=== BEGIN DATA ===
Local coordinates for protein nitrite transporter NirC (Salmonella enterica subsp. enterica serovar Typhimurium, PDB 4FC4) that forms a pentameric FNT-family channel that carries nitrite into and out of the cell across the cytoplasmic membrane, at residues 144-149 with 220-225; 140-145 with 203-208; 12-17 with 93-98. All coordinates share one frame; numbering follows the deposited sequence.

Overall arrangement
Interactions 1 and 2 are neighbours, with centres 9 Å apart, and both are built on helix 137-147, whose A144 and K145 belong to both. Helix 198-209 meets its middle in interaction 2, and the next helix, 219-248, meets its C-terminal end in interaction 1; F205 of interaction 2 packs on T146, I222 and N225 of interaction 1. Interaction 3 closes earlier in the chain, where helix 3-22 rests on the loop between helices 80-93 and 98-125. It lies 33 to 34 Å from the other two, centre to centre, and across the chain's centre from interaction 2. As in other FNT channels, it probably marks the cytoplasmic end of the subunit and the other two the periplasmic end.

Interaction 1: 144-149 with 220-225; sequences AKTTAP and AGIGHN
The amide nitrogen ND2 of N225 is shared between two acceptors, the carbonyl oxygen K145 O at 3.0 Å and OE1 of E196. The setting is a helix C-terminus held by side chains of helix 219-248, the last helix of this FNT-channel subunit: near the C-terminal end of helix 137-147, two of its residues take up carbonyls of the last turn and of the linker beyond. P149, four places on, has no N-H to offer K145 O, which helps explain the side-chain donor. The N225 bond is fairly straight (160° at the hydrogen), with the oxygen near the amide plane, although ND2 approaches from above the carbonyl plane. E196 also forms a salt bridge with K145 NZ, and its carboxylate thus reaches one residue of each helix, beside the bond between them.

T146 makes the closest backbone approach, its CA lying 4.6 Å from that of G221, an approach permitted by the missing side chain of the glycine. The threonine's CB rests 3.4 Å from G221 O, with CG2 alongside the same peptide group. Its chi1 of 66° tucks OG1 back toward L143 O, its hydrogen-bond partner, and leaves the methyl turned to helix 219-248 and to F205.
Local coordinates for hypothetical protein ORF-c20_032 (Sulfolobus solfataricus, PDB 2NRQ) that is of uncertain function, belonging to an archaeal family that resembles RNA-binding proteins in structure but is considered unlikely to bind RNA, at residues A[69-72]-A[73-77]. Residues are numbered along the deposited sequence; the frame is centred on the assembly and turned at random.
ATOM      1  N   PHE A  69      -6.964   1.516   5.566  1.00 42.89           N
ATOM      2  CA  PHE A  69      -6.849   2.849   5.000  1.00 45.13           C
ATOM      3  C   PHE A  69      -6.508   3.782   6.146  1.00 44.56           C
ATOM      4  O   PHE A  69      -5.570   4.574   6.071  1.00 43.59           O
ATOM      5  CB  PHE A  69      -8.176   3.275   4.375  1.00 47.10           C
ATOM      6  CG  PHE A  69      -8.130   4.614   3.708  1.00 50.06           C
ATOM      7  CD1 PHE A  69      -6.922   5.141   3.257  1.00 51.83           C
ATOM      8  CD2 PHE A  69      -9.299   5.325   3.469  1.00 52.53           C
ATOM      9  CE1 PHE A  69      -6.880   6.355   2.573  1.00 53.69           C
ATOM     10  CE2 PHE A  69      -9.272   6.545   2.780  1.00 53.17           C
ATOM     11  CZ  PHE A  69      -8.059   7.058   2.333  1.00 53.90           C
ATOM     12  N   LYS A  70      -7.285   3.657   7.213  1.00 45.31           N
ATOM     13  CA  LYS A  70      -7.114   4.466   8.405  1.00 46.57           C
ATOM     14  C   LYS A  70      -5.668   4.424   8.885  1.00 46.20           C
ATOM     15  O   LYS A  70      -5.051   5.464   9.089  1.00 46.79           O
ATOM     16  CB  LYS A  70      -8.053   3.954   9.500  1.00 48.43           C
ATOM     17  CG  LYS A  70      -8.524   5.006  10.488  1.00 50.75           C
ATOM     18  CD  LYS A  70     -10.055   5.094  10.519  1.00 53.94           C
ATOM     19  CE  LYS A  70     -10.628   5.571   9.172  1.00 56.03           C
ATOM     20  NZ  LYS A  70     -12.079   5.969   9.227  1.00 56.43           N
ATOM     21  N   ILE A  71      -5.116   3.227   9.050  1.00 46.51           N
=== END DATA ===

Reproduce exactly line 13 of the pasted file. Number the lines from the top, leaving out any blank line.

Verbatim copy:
ATOM      6  CG  PHE A  69      -8.130   4.614   3.708  1.00 50.06           C